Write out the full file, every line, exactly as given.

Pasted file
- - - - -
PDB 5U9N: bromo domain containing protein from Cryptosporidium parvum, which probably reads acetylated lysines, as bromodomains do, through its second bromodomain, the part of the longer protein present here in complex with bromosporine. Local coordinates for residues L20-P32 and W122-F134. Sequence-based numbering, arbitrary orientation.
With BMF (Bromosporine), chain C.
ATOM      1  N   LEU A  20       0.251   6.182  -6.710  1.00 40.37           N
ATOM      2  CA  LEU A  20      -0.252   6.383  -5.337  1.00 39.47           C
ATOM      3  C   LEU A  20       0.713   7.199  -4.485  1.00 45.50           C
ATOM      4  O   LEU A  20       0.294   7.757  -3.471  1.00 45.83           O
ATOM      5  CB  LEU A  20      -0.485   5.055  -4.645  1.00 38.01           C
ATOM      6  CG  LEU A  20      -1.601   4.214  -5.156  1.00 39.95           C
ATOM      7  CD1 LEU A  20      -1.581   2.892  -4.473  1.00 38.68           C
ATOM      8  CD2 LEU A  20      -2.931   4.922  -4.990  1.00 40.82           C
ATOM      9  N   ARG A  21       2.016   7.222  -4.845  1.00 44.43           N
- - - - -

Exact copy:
PDB 5U9N: bromo domain containing protein from Cryptosporidium parvum, which probably reads acetylated lysines, as bromodomains do, through its second bromodomain, the part of the longer protein present here in complex with bromosporine. Local coordinates for residues L20-P32 and W122-F134. Sequence-based numbering, arbitrary orientation.
With BMF (Bromosporine), chain C.
ATOM      1  N   LEU A  20       0.251   6.182  -6.710  1.00 40.37           N
ATOM      2  CA  LEU A  20      -0.252   6.383  -5.337  1.00 39.47           C
ATOM      3  C   LEU A  20       0.713   7.199  -4.485  1.00 45.50           C
ATOM      4  O   LEU A  20       0.294   7.757  -3.471  1.00 45.83           O
ATOM      5  CB  LEU A  20      -0.485   5.055  -4.645  1.00 38.01           C
ATOM      6  CG  LEU A  20      -1.601   4.214  -5.156  1.00 39.95           C
ATOM      7  CD1 LEU A  20      -1.581   2.892  -4.473  1.00 38.68           C
ATOM      8  CD2 LEU A  20      -2.931   4.922  -4.990  1.00 40.82           C
ATOM      9  N   ARG A  21       2.016   7.222  -4.845  1.00 44.43           N